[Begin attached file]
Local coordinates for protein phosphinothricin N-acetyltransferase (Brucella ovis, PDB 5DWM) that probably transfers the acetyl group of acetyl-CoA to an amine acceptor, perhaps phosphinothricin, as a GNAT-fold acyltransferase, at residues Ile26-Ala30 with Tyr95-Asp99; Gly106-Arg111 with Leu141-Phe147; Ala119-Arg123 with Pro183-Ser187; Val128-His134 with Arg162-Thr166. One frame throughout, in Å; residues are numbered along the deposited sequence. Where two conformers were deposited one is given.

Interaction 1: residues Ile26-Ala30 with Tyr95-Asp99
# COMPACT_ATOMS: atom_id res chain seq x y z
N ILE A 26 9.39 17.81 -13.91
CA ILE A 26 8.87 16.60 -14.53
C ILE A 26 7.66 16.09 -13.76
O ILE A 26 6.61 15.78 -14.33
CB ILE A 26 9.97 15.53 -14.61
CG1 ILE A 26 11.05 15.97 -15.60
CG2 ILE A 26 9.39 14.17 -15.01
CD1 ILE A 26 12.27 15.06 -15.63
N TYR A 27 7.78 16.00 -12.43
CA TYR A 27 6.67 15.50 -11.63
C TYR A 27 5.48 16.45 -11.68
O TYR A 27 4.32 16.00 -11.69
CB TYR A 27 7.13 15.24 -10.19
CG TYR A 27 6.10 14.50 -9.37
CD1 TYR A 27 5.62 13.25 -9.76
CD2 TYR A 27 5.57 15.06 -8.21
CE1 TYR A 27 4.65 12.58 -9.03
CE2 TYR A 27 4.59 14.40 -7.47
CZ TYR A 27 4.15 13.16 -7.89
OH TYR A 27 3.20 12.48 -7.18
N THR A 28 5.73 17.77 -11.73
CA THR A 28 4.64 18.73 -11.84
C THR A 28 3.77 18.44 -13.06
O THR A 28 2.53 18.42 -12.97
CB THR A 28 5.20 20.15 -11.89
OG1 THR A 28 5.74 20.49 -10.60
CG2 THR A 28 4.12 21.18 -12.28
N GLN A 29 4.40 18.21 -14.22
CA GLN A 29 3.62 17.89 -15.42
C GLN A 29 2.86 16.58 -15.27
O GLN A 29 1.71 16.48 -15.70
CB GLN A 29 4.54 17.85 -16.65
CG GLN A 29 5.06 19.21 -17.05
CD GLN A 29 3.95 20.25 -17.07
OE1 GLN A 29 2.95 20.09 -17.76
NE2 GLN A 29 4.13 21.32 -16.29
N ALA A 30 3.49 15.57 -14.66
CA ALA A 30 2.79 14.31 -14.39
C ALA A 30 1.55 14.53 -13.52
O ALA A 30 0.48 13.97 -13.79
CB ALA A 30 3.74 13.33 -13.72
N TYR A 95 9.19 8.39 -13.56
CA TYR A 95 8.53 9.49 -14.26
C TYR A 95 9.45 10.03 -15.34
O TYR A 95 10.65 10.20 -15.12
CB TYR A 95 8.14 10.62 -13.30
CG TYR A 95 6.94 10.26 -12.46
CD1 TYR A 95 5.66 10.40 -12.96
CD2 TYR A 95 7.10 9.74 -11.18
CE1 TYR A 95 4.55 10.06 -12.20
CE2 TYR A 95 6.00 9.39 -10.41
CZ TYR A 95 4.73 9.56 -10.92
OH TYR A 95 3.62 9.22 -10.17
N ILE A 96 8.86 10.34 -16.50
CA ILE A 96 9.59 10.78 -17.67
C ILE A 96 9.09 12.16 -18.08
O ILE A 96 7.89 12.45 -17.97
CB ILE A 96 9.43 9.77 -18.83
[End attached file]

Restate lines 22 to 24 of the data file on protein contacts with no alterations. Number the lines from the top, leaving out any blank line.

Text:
CZ TYR A 27 4.15 13.16 -7.89
OH TYR A 27 3.20 12.48 -7.18
N THR A 28 5.73 17.77 -11.73